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« The Crisis of the Family | Main | National Defense and Jobs »

08/12/2010

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Polly Ester

So much here to unpack. The State can't allow poly-unions without massive rework of many legal regimes that count on dyads only. Pension laws, insurance, inheritance, etc. Even tort law allows wrongful-death or loss of consortium claims to just one spouse. Paying social security to all six widows would bankrupt the system even faster.

At most, you could allow some special second-tier status to the extra spouses/partners, but only one primary one. Or you could instead amend ALL of the laws built around the dyad, but I don't see that happening.

As for current law, I fail to see how the government can prohibit de facto polygamy, or group cohabiting, as long as only one marriage seeks civil recognition. How is a fundamentalist Mormon family different legally from Hugh Hefner and his 3 or 4 live-in girlfriends? It can't be illegal to live in a communal house with many friends and their kids and pool resources. Is it the sex? Can consensual adultery be criminalized?

Seems to me that the only things prosecutable are fraud on outsiders, such as holding yourself out as a wife, and thus procuring credit or something based on the relationship.

More later.

Bob Hockett

Great observations, Polly - many thanks.

Though I lack expertise and am accordingly just musing aloud with this post, I can certainly appreciate that the consequences of state-sanctioned n-ary unions throughout multiple bodies of law might be far-reaching indeed. I'm not sure that they need be intractible or unmanageable, however.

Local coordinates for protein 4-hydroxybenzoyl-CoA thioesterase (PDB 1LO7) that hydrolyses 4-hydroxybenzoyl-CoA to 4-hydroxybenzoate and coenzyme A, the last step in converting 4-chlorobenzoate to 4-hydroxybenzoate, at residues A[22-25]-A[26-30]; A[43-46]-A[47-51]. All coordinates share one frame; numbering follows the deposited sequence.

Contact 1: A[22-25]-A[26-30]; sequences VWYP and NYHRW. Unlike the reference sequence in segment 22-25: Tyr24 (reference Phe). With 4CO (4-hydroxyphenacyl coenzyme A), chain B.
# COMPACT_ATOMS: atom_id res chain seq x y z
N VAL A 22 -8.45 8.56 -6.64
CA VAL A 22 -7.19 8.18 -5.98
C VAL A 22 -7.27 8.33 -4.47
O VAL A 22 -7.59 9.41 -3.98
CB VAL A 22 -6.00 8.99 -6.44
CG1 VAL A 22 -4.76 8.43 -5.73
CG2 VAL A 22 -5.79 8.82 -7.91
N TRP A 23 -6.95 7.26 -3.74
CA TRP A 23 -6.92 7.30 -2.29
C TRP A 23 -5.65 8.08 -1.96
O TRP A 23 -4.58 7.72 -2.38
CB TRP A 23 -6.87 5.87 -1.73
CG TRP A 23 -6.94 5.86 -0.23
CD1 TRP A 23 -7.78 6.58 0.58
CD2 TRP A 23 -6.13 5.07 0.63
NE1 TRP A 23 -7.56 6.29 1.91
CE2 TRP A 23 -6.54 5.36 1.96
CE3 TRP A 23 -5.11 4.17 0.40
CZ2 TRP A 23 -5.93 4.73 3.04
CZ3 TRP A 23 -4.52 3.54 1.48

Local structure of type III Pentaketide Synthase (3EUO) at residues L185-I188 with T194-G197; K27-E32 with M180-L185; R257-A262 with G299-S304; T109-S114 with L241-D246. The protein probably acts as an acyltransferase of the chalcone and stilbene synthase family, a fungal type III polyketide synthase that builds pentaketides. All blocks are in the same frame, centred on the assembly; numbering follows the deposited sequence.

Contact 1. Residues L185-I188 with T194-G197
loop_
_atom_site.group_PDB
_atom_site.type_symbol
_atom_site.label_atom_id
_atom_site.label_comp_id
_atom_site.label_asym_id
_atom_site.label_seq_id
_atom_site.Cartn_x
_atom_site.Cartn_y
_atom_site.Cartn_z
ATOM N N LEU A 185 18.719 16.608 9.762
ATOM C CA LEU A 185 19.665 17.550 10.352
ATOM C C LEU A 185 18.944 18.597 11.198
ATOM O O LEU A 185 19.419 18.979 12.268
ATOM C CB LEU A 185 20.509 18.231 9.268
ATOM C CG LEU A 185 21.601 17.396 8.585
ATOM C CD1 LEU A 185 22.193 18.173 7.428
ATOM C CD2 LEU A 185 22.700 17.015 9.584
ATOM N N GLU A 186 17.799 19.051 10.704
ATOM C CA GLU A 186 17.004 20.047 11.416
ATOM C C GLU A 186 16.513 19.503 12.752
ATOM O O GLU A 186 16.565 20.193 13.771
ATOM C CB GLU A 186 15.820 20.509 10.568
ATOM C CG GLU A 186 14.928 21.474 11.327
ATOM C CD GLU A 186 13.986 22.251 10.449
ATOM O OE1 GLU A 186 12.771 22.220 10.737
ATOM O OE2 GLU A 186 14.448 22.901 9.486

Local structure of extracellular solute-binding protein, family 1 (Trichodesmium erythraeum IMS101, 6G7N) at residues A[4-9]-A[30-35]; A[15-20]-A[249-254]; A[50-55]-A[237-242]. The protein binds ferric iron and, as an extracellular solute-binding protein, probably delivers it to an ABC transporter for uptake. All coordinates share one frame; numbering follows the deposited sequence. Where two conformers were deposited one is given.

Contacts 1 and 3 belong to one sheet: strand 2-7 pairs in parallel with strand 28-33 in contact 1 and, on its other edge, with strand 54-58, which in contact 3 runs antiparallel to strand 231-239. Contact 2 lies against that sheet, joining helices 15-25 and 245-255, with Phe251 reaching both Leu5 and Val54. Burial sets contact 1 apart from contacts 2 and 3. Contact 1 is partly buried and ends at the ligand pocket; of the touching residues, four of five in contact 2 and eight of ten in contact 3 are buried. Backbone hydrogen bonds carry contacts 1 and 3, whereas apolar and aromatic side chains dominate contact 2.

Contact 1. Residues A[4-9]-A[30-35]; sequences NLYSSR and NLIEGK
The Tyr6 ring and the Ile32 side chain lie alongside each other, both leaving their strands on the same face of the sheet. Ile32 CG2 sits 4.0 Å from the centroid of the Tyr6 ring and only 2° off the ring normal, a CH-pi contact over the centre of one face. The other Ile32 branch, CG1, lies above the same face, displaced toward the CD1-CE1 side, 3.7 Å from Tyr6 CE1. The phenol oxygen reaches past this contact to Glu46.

The n-1 remaining members of a p'ship group might be treated as 1 by existing laws, for example, where sundry benefits following on loss of a partner are concerned. This would correspond, more or less, to the law's current treatment of business p'ships in most states (those that have adopted the '97 UPA) more or less as entities, which hold assets in their own names. The benefits would then be a bit like a joint savings account, the rights to draw upon subject to what ever governance arrangements have been agreed upon by p'ners in advance. Absent such agreement, the default rule might well be that found in the aforementioned business p'ship context, with the p'ship bearing the ownership right, and the p'ners all bearing identical rights of disposition. Something like this might work for inheritance, pension, insurance, SSI and related regimes.

As for loss of consortium, I find the existing regime screwy and arbitrary in any event. The presence of many indirectly harmed lovers in the face of a loved one's wrongful death ought to be viewed along 'thin skull rule' lines, it seems to me, quite apart from the rules governing marriage. But if changing the rules here isn't on the cards, then it would seem to me that the n-1 p'ners might sue in loss of consortium as a sort of class, proxied-for by one representative person. What ever proceeds are awarded in court then would awarded the ongoing p-ship as a continuing entity, along the lines mentioned just above.